Cynical questions are nothing new. In televised political debates, which are really political theater and showmanship without any reasoned discussion, we are used to hearing questions based on hypothetical scenarios with the intent being to make someone look foolish. This was often the tactic of Jesus’ critics.
A classic example of a cynical question was one posed by the Sadducees about resurrection (Matt. 22:23-33). It was a transparently insincere question because the Sadducees did not believe in the resurrection. Moreover, their question posed an absurd hypothetical scenario, intended to force Jesus into an equally absurd position. The smug Sadducees were largely pragmatists who, while believing the written law, put little stock in miracles.
In response, Jesus addressed the real, not hypothetical, and confronted the problem of the Sadducees themselves, which was their cynical, rationalistic approach. They erred, He said, “not knowing the Scriptures, nor the power of God.”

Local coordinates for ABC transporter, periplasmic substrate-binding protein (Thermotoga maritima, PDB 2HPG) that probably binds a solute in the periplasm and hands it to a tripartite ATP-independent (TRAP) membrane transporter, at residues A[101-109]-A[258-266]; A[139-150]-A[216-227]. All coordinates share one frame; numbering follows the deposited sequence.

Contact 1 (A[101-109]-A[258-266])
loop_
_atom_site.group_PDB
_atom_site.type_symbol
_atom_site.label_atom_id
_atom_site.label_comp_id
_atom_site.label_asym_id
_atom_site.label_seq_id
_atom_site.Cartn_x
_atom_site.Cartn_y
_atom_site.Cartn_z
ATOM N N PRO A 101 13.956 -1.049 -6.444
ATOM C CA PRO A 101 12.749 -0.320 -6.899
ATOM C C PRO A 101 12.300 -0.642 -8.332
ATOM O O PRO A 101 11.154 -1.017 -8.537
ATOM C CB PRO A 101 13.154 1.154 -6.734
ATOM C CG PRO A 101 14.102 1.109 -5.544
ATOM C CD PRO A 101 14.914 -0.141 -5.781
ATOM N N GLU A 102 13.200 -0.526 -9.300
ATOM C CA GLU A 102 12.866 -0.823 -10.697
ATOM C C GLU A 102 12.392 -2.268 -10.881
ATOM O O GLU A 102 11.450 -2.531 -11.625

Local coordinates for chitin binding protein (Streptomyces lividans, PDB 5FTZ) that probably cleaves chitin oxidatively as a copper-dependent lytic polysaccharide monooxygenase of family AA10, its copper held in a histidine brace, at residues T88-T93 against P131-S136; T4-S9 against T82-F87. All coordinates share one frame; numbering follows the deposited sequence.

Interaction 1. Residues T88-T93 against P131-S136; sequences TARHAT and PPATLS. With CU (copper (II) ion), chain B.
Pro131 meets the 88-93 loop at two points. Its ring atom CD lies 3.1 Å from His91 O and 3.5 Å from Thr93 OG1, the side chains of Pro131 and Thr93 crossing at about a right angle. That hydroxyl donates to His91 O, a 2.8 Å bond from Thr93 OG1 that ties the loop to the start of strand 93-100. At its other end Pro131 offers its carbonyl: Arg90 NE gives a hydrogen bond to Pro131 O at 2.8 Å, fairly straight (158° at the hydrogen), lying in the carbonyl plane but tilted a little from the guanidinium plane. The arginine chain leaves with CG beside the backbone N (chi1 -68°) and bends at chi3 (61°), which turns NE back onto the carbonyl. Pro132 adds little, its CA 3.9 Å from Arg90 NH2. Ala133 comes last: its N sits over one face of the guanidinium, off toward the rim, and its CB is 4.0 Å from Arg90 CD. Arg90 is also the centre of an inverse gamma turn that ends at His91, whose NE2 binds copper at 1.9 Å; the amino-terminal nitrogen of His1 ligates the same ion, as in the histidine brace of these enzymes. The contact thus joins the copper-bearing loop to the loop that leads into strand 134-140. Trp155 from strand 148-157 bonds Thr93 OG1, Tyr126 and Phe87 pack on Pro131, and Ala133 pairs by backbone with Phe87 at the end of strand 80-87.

It was not just their misunderstanding of Scripture, their exegesis. More fundamental was their underestimation of God. By deemphasizing the supernatural, they necessarily had to put too much reliance on the natural, hence their rationalism. Sarcasm and cynicism both come from an arrogant mind, as so much of modern thought evidences.
It is easy to underestimate the power of God, just as we forget the power of “natural” forces. I recently saw the immediate aftermath of a flash flood in the desert after seeing the area just hours earlier. We tend to assume the future will proceed as the past and wrongly apply this error to the progress of the Kingdom of God. Those with a pessimistic eschatology will project the religious decline of recent years into the future. Even those with a vision of victory can presume the growth they believe in will be a very slow, gradual one.
Both perspectives ignore the power of God because they focus on a process rather than the power of God. To use a Biblical expression, they walk by sight, not by faith.
Evil will self-destruct, not triumph, and the Kingdom of God will fill the earth. We are not responsible for that victory, only for our own faithfulness to it. Therefore, we teach faithfulness, which only comes by obedience. The results and timing are in God’s all-powerful hands.